On Thursday evening Gary put together a game of Chain of Command for us. This was always going to be an interesting experience, with only he and Caesar having read the rules beforehand, and none of us having played.
This was the table. We played a Russian vs German encounter, with both sides just trying to take the other side out. Nice and simple. Each side had a platoon of three squads, plus appropriate supports.
The beginning of the game involes moving patrol markers -essentially blinds - around the board. As opposing markers interact they lock into position, and this determines the jumping-off points for each sides' troops. The gane then uses activation dice to deploy to move things or perform actions, but your troops can appear at any available jumping off point when first activated, allowing them to appear halfway across the table if you've managed to get your positioning right.
The Germans took the initiative, setting up a squad in a strong position in the village in the centre, then a second one in a wood covering its flank. We (for I was Russian this evening), responded by deploying two squads, one after the other, on a point which had a line of fire to the wood. Since we could fire upon deployment, this gave us a positively 19th century double-rank volley fire effect on the defenders. It wasn't pretty.
The Germans spent the next part of the game on the back-foot. They had to deploy their senior commander and some supporting teams just to bolster the morale of their troops in the wood, and spent a lot of thei activations repairing the damage our firing was causing. We kept one unit firing, whilst our other squad worked its way through some woods ready to set up a second firing position, or assault the already wobbly Germans and take their jumping-off point.
Eventually the Germans got it together, and moved the troops in the village across to support the ones in the wood (not pictured), whilst deploying their third squad wide on the other flank in a bold move to take a couple of our jumping-off points. Since these points represent a side's route onto the table, they kind of act like supply lines and their loss causes a negative morale effect.
We had one squad left to deploy. We deployed it close to our baseline, with an initial view of defending our jumping-off points. But it really wasn't a very good defensive position;we decided something bolder was required, and rushed up the middle of the table, behind the main German position, aiming for their jumping-off points.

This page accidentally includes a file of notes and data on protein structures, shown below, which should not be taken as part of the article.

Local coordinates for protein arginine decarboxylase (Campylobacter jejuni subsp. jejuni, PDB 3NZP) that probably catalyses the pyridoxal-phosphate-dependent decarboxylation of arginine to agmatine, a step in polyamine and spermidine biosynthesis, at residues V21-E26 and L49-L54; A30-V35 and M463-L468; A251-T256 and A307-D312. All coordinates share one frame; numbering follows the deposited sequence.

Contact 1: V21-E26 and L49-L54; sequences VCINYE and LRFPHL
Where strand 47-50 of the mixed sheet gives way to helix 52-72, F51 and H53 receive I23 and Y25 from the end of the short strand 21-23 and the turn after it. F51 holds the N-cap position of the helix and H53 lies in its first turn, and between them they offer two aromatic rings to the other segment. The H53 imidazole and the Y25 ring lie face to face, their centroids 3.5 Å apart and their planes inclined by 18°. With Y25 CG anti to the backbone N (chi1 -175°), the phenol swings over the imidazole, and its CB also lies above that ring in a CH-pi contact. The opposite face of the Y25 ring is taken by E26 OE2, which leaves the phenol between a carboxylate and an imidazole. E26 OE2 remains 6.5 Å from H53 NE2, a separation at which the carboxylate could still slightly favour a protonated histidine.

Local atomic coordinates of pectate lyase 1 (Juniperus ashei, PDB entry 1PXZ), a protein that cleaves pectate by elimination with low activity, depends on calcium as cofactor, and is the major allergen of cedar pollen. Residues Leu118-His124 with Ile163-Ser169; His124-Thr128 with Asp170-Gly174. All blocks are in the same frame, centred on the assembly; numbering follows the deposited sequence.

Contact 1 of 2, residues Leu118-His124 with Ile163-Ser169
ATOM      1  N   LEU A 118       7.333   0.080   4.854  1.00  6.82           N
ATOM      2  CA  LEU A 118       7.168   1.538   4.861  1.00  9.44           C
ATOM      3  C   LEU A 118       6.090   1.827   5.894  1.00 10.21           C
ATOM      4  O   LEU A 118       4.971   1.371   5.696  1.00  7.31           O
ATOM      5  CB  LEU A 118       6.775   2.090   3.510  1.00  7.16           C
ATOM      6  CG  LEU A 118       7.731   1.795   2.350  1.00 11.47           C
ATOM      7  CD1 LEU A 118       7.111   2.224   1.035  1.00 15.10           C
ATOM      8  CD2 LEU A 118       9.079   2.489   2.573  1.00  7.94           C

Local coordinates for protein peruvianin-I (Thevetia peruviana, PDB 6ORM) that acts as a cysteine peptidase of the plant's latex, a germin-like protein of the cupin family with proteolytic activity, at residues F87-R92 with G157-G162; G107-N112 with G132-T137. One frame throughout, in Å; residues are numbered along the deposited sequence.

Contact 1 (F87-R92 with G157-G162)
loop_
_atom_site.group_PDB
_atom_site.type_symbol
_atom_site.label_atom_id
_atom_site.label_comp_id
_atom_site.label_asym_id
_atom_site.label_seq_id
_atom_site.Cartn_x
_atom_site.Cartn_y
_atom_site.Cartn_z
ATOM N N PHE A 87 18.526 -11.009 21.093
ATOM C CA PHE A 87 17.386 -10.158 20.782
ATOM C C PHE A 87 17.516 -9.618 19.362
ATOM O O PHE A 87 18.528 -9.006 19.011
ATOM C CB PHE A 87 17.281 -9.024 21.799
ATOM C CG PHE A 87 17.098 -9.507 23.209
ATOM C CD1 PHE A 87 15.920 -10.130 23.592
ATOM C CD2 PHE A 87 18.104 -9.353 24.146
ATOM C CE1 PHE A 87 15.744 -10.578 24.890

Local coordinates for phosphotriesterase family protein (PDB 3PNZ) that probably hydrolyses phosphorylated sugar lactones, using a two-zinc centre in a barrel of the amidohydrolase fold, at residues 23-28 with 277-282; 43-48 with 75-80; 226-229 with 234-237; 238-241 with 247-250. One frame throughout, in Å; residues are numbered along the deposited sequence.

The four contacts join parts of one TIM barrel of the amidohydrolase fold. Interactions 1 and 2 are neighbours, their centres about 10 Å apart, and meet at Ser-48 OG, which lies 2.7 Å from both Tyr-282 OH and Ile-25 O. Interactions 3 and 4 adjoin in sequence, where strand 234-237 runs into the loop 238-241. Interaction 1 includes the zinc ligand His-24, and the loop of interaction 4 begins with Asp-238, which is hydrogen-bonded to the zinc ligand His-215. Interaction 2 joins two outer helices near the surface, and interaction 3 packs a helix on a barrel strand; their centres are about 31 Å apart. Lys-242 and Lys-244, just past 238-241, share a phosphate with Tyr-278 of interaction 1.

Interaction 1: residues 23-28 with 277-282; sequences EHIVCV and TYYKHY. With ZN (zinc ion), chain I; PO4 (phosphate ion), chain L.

In the meantime our flanking squad was moving into position against the Germans in the wood. In the background to the left you can see our firing squad, pinning the Germans in place, in the centre you can see the Germans from the village basically hiding in a wood and doing nothing and to the right you can see our third squad moving into what is essentially the German rear.
Chain of Command uses random movement, so when I say that our troops 'moved into position' what I mean was that they advanced so quickly that they hurled themselves into a close assault against the Germans in the wood, without preparing for it first, as we had planned.
There was a bloody fight. The Germans were outnumbered, but were defending a wood, had an LMG in position and had more automatic weapons. The Russians got slaughtered, but kept pressing home the attack and forced a draw which pressed home more attacks. Essentially we traded casualties on a one for one basis, until the Germans simply ran out of men. It was a massacre all round; the Russians retreated as the last German died, even. But the Germans then did badly on the mass of morale checks they had to take in the wake of the combat. Their force's morale collapsed, and their rest of their troops fled, giving the Russians the victory.
The Russians did what you rarely see in a wargame; came up with a simple plan, and basically stuck to it. That said it was because we got very, very lucky. Our initial firing was devastating, plus the Germans made the mistake of not deploying in tactical mode (which would have given them a better cover advantage) but in overwatch (which, it appears, doesn't allow them to react to our troops merely deploying). The Germans had the better of the command and control, with a senior commander directing their troops and a couple of points where they got two activations in a row. The Russian command was plodding and unimaginative and simply allowed us to move a couple of units each turn. We had a sniper and a mortar, but they saw little of no action because basically massed shooting, marching and close-assault were the best we could come up with. And it worked.
We spent a lot of time checking things in the rules, and we're sure that we made a lot of mistakes, especially with regard to how shock and casualties are applied to, and affect, groups made up of more than one squad/team. But the game moved along quickly, and was certainly not boring, with plenty of decisions to be made each turn. We are all keen to give it another go.